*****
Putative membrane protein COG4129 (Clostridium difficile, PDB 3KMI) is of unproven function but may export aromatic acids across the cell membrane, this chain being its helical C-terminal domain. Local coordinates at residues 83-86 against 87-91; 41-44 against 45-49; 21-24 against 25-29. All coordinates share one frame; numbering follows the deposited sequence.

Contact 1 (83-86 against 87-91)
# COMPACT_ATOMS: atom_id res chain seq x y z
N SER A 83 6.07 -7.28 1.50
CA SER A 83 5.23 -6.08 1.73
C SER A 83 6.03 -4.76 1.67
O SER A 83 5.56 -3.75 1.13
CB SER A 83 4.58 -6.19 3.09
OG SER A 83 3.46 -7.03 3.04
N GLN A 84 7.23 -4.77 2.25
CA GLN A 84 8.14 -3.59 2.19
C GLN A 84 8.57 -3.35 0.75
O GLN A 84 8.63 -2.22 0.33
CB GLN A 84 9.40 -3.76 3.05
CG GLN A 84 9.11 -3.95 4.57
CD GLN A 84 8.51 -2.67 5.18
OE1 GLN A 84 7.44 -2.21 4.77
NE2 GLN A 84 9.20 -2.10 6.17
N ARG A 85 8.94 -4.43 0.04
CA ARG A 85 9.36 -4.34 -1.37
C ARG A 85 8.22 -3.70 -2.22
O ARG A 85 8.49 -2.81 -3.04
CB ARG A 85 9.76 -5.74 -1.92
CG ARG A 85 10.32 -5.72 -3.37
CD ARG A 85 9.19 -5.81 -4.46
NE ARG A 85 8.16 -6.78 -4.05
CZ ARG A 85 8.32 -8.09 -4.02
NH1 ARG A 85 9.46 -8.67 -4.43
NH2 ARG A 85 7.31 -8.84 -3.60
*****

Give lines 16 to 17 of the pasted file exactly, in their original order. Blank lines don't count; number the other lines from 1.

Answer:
CD GLN A 84 8.51 -2.67 5.18
OE1 GLN A 84 7.44 -2.21 4.77